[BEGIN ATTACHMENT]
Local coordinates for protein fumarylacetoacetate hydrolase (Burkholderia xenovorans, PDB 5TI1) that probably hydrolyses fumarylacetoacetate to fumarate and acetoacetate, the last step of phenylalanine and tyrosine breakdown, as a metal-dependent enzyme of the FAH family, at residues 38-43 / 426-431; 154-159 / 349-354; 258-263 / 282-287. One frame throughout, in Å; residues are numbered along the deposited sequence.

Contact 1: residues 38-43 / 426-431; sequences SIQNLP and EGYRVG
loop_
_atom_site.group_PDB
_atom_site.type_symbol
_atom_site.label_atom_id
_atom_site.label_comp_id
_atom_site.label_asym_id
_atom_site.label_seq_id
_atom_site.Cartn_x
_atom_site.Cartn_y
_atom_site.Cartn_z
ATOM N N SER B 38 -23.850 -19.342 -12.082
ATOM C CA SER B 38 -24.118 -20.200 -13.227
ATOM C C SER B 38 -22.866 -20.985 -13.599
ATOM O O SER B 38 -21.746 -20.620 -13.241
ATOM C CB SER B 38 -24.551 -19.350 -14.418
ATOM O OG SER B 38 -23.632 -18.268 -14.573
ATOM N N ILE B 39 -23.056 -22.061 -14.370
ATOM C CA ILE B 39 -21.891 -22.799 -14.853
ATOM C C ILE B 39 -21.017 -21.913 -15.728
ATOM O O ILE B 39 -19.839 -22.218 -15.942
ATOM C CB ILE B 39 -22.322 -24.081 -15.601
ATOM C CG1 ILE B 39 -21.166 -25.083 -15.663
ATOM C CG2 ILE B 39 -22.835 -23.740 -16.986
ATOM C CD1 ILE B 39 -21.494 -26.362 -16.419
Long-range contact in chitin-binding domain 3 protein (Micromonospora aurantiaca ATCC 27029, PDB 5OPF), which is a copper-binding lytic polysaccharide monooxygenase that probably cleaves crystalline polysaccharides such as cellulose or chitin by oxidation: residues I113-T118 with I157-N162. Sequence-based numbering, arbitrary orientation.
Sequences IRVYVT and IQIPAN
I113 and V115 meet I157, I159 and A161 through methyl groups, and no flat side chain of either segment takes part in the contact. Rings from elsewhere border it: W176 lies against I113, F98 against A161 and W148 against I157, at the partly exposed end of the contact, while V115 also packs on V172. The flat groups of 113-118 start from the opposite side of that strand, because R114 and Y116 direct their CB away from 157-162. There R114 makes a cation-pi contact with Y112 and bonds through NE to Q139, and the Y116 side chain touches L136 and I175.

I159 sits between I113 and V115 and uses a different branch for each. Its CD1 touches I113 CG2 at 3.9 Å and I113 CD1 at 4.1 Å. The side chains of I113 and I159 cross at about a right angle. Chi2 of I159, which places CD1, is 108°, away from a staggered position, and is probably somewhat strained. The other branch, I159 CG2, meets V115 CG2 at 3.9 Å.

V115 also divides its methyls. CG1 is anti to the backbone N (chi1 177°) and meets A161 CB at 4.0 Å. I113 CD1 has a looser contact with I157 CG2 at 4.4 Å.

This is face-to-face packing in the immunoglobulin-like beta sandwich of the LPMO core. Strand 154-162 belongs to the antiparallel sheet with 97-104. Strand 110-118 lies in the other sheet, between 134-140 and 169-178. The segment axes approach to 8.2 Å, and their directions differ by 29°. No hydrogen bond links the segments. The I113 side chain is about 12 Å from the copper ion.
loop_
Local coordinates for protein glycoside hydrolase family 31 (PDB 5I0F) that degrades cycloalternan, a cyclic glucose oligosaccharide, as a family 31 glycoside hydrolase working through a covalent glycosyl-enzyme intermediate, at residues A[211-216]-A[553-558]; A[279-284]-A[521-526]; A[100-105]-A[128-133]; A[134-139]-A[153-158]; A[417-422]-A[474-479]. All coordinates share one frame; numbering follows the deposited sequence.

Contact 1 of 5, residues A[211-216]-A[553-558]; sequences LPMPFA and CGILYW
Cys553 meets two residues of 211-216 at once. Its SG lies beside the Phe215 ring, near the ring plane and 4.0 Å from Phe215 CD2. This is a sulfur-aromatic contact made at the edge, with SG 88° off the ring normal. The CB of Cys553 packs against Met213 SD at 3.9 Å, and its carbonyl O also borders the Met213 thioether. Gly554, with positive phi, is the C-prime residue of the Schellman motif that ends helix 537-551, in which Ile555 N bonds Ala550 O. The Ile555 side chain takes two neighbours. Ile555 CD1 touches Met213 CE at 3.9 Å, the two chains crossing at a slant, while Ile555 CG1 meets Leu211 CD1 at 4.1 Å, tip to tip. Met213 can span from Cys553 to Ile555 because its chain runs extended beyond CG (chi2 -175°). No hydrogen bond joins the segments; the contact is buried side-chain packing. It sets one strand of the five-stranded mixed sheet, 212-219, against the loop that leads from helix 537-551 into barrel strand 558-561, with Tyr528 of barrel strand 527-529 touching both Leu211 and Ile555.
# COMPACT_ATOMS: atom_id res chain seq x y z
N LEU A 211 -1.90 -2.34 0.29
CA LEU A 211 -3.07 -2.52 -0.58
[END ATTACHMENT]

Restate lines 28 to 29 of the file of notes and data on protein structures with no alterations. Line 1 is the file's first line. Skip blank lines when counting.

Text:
Sequences IRVYVT and IQIPAN
I113 and V115 meet I157, I159 and A161 through methyl groups, and no flat side chain of either segment takes part in the contact. Rings from elsewhere border it: W176 lies against I113, F98 against A161 and W148 against I157, at the partly exposed end of the contact, while V115 also packs on V172. The flat groups of 113-118 start from the opposite side of that strand, because R114 and Y116 direct their CB away from 157-162. There R114 makes a cation-pi contact with Y112 and bonds through NE to Q139, and the Y116 side chain touches L136 and I175.